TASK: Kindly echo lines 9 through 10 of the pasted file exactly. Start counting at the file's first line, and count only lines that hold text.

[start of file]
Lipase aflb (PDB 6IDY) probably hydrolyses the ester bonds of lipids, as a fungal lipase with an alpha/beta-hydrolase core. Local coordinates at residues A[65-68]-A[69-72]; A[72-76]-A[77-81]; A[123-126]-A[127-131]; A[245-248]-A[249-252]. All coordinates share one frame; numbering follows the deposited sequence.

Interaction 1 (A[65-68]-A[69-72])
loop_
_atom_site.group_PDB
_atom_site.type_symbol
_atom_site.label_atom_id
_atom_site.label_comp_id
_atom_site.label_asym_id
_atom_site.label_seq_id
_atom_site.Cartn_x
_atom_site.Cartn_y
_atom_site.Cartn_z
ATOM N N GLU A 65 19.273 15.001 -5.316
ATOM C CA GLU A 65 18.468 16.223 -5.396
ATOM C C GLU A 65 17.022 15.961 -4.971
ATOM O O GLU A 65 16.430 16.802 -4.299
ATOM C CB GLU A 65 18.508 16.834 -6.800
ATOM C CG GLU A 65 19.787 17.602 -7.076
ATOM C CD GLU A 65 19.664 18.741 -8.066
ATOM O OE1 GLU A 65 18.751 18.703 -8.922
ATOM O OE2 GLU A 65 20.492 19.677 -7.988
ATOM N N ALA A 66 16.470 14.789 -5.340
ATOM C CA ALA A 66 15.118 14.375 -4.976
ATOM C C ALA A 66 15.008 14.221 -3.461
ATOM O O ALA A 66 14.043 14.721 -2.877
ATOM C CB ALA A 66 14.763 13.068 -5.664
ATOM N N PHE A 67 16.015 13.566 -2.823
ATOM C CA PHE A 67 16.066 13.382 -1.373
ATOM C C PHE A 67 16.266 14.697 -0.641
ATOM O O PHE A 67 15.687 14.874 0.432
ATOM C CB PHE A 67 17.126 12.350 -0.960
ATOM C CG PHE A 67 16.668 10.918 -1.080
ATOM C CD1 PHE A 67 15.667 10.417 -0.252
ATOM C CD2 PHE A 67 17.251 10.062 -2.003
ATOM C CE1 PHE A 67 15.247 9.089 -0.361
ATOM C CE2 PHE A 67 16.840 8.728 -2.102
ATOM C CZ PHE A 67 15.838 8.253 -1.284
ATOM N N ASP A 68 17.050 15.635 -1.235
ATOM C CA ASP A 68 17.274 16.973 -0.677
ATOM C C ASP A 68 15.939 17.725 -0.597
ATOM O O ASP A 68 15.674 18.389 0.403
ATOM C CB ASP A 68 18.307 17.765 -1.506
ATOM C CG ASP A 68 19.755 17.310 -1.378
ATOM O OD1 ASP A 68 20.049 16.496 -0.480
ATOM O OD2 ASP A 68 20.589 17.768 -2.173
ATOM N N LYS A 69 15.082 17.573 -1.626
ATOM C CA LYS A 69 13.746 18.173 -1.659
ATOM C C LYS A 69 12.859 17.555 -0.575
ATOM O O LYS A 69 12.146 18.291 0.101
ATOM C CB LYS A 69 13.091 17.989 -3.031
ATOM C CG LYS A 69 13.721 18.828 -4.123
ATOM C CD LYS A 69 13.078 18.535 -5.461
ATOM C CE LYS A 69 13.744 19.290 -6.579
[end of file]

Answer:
_atom_site.label_seq_id
_atom_site.Cartn_x